Darwin Festival has wrapped after 14 nights of events despite the challenges of a snap lockdown midway through the festival.
“We’re so incredibly proud of what we’ve been able to deliver these last few weeks, against all the odds,” said Darwin Festival CEO James Gough.
“When you’re staging a major event during a pandemic you have to have a whole alphabet of back up plans. But I don’t think any of us could have predicted just how many of those plans we’d go through – literally all of them!”
The festival was held at a time when almost every state went into lockdown at some point.
In the immediate lead up to and during the Festival, there were at least eight changes to the Northern Territory’s border restrictions, which affected staff, artists and the supply chain, not to mention visitors to the NT, all trying to make it to the Top End.
All in all, these border closures meant 78 changes to performances over the Festival’s run with nine new shows programmed, five additional performances added, eight postponed, 17 rescheduled and 39 cancelled.
Darwin Festival Artistic Director Felix Preval said it was “like trying to wrestle wind”.
“Every day bought something new.” Preval said. “We had so many program scenarios happening and every day we were on the phones to artists and managers in different states looking for shows that would be suitable replacements.
“It was the ultimate example of ‘the show must go on’, but we also had to keep the integrity of the program and deliver a Festival we would be proud of and audiences would love.”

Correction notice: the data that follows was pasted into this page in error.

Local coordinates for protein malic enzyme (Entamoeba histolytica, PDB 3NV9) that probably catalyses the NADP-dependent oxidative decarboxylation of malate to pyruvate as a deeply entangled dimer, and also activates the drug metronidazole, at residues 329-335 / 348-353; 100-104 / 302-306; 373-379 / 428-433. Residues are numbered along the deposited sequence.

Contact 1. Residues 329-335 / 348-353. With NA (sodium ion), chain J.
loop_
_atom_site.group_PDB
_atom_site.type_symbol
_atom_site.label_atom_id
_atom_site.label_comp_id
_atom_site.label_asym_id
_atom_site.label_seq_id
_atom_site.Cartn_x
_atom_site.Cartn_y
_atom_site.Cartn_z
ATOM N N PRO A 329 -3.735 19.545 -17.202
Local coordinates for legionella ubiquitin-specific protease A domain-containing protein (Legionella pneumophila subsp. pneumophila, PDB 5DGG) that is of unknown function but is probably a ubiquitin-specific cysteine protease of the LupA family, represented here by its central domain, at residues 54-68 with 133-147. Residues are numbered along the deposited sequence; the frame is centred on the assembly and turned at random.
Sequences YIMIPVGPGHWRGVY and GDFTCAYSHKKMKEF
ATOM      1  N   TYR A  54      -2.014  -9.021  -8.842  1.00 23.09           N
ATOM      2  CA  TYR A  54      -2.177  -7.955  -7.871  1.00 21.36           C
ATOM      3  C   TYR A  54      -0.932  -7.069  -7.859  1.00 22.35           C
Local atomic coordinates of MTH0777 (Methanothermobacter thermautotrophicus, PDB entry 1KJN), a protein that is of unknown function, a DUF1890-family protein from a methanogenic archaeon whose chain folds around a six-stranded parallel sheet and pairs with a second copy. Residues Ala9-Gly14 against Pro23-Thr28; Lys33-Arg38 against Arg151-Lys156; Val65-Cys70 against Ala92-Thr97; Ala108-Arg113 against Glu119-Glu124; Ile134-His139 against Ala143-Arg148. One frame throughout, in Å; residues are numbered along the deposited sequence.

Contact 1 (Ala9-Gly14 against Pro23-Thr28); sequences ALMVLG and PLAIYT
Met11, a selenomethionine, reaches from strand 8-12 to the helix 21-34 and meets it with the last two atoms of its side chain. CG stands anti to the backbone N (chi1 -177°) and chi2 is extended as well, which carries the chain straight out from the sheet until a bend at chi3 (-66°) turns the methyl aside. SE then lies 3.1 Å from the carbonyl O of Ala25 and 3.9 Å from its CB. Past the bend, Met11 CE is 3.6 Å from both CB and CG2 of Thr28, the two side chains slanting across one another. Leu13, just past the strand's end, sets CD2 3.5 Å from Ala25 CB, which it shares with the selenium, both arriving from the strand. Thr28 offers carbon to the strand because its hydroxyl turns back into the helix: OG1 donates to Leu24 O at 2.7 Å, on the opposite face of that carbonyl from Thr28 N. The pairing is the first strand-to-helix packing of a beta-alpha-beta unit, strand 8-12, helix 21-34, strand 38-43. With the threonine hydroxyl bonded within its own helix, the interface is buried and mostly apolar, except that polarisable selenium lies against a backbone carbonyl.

Despite the challenges over 30,000 tickets to Festival shows were sold, with 84 performances sold out and more than 35,000 people attending Festival Park.
“There were occasions where we announced a brand-new show on the day of the performance, and by evening it would close to sold out,” said Preval.
“We’re so lucky to have such supportive and engaged audiences here in Darwin. They put a lot of trust in us that we’ll be able to deliver something they’ll love.”
Gough guided the team, measuring risk against strategic vision while at the same time overseeing the Festival’s rigorous COVID management plan to ensure a safe environment for all.
“We had successfully staged a homegrown Festival in 2020, and that taught us a lot,” said Gough.
“We already had a super detailed COVID safety plan in action, so when new restrictions were added after the lockdown, it was easy for our team to pivot and successfully apply these new guidelines.
“New restrictions weren’t the ideal way to close the Festival. But it was just another card in a long list of things we’d been dealt, and it certainly wasn’t going to bring audiences down. Everyone was just incredibly grateful and excited they could get together at all, given what’s happening around the country.
“We had such an incredible team who went above and beyond to deliver the Festival. We had 105 staff, 92 volunteers, over 450 artists and countless suppliers who worked day and night to make sure Darwin got a vibrant and exciting Festival. I can’t thank them enough for all they’ve helped us achieve.”
Percival said the current challenges make presenting a festival “close to impossible”.
“Looking to the future, it feels imperative that a federally funded insurance scheme be established to help underpin the enormous financial risks involved,” he said.
“Otherwise, it’s hard to imagine how live performance and festivals, in particular, can continue in this environment.”
Darwin Festival will return in 2022 from 4-21 August.